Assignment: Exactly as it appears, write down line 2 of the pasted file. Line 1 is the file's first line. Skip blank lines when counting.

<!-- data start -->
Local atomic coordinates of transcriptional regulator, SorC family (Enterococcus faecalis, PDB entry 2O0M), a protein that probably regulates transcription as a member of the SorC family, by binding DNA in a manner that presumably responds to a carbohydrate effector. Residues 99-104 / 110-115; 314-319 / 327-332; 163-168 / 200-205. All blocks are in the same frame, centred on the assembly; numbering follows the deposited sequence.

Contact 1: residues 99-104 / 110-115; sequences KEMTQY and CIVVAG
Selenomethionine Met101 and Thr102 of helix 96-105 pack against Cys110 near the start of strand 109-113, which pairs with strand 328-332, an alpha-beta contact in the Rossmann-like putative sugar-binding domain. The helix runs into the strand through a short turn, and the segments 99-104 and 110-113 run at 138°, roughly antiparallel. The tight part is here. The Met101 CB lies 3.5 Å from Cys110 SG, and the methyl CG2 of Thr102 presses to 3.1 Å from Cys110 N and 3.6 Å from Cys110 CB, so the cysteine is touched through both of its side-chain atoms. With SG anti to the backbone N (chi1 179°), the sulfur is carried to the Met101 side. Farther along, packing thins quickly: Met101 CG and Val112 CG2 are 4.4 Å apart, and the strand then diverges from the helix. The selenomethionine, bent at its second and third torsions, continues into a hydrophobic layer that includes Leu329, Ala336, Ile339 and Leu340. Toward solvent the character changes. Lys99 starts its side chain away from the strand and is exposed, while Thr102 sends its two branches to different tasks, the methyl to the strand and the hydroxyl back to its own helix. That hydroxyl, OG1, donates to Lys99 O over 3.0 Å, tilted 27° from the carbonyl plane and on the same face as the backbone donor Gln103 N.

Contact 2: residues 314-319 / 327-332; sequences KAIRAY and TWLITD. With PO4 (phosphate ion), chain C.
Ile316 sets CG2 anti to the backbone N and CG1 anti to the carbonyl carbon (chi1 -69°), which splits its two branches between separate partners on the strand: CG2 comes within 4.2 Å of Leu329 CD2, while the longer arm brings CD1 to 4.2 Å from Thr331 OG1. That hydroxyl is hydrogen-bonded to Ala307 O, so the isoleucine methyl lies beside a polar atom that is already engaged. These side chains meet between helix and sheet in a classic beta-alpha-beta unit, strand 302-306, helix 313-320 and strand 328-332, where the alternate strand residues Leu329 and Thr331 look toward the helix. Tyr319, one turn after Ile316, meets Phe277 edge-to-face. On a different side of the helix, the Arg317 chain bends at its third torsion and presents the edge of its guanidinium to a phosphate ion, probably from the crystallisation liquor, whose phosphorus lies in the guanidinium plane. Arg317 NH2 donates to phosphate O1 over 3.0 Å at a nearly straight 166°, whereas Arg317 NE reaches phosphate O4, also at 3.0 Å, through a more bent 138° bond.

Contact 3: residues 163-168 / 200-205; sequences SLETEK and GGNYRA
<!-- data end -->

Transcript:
Contact 1: residues 99-104 / 110-115; sequences KEMTQY and CIVVAG